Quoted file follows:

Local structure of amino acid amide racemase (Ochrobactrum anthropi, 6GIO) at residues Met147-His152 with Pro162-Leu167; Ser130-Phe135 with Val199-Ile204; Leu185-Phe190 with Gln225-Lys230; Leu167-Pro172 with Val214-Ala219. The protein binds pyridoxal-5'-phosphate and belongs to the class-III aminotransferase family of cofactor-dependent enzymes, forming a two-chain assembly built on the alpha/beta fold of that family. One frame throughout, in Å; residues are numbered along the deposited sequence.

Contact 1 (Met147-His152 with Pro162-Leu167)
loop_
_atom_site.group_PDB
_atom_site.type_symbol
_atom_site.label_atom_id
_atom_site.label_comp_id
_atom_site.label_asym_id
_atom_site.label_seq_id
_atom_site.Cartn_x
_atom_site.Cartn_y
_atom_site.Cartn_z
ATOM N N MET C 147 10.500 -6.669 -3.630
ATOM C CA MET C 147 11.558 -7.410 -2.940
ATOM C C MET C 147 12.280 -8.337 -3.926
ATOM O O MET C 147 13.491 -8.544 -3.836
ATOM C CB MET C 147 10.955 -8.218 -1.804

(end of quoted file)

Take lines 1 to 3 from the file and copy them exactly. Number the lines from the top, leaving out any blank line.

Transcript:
Local structure of amino acid amide racemase (Ochrobactrum anthropi, 6GIO) at residues Met147-His152 with Pro162-Leu167; Ser130-Phe135 with Val199-Ile204; Leu185-Phe190 with Gln225-Lys230; Leu167-Pro172 with Val214-Ala219. The protein binds pyridoxal-5'-phosphate and belongs to the class-III aminotransferase family of cofactor-dependent enzymes, forming a two-chain assembly built on the alpha/beta fold of that family. One frame throughout, in Å; residues are numbered along the deposited sequence.

Contact 1 (Met147-His152 with Pro162-Leu167)
loop_